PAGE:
Velvet-purple coronet

From Wikipedia, the free encyclopedia

Velvet-purple coronet
Velvet-purple coronet (Boissonneaua jardini).jpg
CITES Appendix II (CITES)[2]
Scientific classification edit
Kingdom: Animalia
Phylum: Chordata
Class: Aves
Clade: Strisores
Order: Apodiformes
Family: Trochilidae
Genus: Boissonneaua
B. jardini
Binomial name
Boissonneaua jardini
Bourcier, 1851
Boissonneaua jardini map.svg

The velvet-purple coronet (Boissonneaua jardini) is a species of hummingbird in the "brilliants", tribe Heliantheini in subfamily Lesbiinae. It is found in Colombia and Ecuador.[3][4]

Taxonomy and systematics[edit]

The velvet-purple coronet shares genus Boissonneaua with two other coronets, the chestnut-breasted (B. matthewsii) and buff-tailed (B. flavescens). It is monotypic.[3]


Velvet-purple coronet in northwestern Ecuador

The velvet-purple coronet is 11 to 12.7 cm (4.3 to 5.0 in) long and weighs 8.0 to 8.5 g (0.28 to 0.30 oz). Both sexes have a short, straight, black bill and a white spot behind the eye. Both have a notched tail, though the female's is less deeply indented than the male's, and both have small white puffs on the legs. Males have a velvety black head with a glittering purplish blue crown; the rest of the upperparts are shining bluish green. The throat is velvety black and the breast and belly glittering purplish blue. The underwing coverts are cinnamon and show in flight. The central tail feathers are black and the rest white with black tips and edges. Females are similar to males but duller overall, and the breast and belly feathers have buff to grayish brown fringes.[5]

Distribution and habitat[edit]

The velvet-purple coronet is found along the Pacific slope of the Andes from southwestern Colombia's Chocó Department to northwestern Ecuador's Pichincha Province. It mostly inhabits the interior and edges of wet mossy primary and secondary forest, but also occurs in shrubby landscapes. It has been recorded between 800 and 1,700 m (2,600 and 5,600 ft) in Ecuador and between 350 and 2,200 m (1,150 and 7,220 ft) in Colombia, but is most common above 1,200 m (3,900 ft).[5]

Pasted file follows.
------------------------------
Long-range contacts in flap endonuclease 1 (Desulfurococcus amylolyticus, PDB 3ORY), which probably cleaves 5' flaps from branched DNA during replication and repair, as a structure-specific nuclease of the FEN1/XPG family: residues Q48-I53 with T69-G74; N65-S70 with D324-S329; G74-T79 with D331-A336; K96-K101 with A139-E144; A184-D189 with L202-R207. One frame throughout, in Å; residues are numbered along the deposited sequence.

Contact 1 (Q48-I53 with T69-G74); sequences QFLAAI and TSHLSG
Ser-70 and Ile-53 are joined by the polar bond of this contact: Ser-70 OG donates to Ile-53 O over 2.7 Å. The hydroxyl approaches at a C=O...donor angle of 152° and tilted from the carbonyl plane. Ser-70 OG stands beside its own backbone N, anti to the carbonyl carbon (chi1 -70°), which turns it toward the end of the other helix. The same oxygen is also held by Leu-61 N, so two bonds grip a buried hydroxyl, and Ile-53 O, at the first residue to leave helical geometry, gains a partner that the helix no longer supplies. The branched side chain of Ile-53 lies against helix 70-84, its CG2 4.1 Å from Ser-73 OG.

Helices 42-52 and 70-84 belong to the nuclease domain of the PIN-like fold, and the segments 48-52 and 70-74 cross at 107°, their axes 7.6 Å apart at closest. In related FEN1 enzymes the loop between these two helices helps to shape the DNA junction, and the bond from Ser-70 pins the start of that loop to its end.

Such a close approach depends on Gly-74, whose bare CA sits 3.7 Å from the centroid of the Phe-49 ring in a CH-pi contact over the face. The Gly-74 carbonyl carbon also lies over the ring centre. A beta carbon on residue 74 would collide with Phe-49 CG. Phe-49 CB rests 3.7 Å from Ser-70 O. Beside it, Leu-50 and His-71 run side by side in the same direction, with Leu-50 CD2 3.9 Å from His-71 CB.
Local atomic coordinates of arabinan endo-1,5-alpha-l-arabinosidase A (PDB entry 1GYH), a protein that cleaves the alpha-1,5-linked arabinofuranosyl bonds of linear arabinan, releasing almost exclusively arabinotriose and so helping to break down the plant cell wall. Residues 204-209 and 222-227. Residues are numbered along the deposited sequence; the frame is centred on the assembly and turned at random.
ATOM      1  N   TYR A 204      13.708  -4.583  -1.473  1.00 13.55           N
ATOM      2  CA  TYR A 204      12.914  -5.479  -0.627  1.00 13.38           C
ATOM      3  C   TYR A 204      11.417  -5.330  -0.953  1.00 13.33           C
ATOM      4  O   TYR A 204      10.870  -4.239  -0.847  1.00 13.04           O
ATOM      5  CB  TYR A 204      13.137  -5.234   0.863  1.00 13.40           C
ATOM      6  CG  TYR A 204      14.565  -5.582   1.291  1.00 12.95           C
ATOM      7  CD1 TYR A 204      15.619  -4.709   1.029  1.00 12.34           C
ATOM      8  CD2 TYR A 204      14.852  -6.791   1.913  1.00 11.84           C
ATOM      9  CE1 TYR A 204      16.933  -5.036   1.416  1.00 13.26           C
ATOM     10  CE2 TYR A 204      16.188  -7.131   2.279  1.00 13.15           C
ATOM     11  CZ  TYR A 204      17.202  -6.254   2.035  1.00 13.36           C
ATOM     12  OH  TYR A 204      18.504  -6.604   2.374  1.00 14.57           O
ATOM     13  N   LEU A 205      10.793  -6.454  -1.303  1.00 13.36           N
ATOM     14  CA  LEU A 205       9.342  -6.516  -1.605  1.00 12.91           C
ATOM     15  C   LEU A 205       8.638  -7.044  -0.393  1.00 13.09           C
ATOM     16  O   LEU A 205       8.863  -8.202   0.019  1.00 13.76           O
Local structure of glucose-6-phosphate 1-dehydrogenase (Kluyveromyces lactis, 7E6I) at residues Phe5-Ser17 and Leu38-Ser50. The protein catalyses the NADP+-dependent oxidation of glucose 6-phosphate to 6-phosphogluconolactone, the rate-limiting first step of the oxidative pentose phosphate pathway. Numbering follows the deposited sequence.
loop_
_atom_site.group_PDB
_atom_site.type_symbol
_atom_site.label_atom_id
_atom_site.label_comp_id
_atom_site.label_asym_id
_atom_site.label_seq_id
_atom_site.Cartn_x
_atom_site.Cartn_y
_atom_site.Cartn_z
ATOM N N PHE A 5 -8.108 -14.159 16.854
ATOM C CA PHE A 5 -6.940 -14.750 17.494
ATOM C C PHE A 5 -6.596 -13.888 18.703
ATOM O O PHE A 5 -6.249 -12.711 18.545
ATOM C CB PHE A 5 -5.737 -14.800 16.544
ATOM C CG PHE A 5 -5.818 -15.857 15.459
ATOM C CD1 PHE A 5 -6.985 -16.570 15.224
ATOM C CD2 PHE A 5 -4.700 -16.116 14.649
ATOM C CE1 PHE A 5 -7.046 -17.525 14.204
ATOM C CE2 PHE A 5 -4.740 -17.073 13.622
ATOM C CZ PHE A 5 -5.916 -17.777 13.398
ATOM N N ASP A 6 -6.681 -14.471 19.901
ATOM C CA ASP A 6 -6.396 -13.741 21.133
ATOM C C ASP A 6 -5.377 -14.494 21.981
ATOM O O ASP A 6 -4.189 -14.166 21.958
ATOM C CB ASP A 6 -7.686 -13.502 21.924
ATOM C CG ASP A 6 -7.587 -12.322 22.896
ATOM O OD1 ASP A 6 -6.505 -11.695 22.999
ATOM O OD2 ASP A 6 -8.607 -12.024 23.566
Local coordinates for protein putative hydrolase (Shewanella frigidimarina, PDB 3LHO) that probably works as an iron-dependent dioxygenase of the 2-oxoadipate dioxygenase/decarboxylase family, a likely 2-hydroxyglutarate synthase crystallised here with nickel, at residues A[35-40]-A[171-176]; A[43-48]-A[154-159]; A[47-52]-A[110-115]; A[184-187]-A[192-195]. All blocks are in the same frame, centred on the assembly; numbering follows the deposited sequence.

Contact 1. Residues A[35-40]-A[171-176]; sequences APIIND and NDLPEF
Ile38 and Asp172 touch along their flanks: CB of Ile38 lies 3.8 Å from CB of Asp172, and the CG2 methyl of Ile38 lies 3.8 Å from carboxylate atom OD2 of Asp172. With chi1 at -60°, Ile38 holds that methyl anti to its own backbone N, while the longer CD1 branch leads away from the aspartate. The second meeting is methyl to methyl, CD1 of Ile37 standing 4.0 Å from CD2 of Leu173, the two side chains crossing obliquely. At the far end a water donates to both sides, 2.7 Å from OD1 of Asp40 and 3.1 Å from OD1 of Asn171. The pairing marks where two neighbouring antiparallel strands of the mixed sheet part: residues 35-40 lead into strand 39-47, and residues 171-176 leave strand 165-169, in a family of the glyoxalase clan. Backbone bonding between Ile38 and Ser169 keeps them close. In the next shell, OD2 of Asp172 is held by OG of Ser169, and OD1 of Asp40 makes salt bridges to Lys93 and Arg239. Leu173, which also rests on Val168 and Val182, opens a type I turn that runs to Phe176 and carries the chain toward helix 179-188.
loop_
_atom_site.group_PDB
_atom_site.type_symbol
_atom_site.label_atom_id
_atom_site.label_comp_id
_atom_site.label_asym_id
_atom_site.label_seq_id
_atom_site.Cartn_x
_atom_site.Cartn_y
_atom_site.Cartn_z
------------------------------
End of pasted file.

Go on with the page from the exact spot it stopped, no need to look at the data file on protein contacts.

The velvet-purple coronet is generally sedentary, but seasonal elevational movements are known from Colombia.[5]


The velvet-purple coronet is territorial and defends clusters of flowers from other nectar-feeding birds. It forages at any forest level from the lower strata to the canopy. It feeds by clinging to the flower, holding its wings open for a second or two after landing. In addition to feeding on nectar it captures small insects by hawking from a perch.[5]


The velvet-purple coronet's breeding season spans at least from January to March but might extend as far as September. It builds a cup nest of moss and lichen on a horizontal branch or in a small fork. The female incubates the clutch of two eggs. The incubation period and time to fledging are not known.[5]


The velvet-purple coronet's courtship song is described as a "series of alternating harsh and soft whistles, 'si, siii, si, siii, si, siii...'".[5]


The IUCN has assessed the velvet-purple coronet as being of Least Concern, though it has a somewhat restricted range and its population size is not known and thought to be decreasing.[1] It is considered uncommon and very local.[5]



  1. ^ a b BirdLife International (2018). "Velvet-purple Coronet Boissonneaua jardini". IUCN Red List of Threatened Species. 2018: e.T22687874A130122269. doi:10.2305/IUCN.UK.2018-2.RLTS.T22687874A130122269.en. Retrieved 4 May 2022.
  2. ^ "Appendices | CITES". Retrieved 2022-01-14.
  3. ^ a b Gill, F.; Donsker, D.; Rasmussen, P., eds. (January 2022). "Hummingbirds". IOC World Bird List. v 12.1. Retrieved January 15, 2022.
  4. ^ HBW and BirdLife International (2020) Handbook of the Birds of the World and BirdLife International digital checklist of the birds of the world Version 5. Available at: [.xls zipped 1 MB] retrieved 27 May 2021
  5. ^ a b c d e f g Heynen, I. and G. M. Kirwan (2020). Velvet-purple Coronet (Boissonneaua jardini), version 1.0. In Birds of the World (J. del Hoyo, A. Elliott, J. Sargatal, D. A. Christie, and E. de Juana, Editors). Cornell Lab of Ornithology, Ithaca, NY, USA. retrieved 4 May 2022

External links[edit]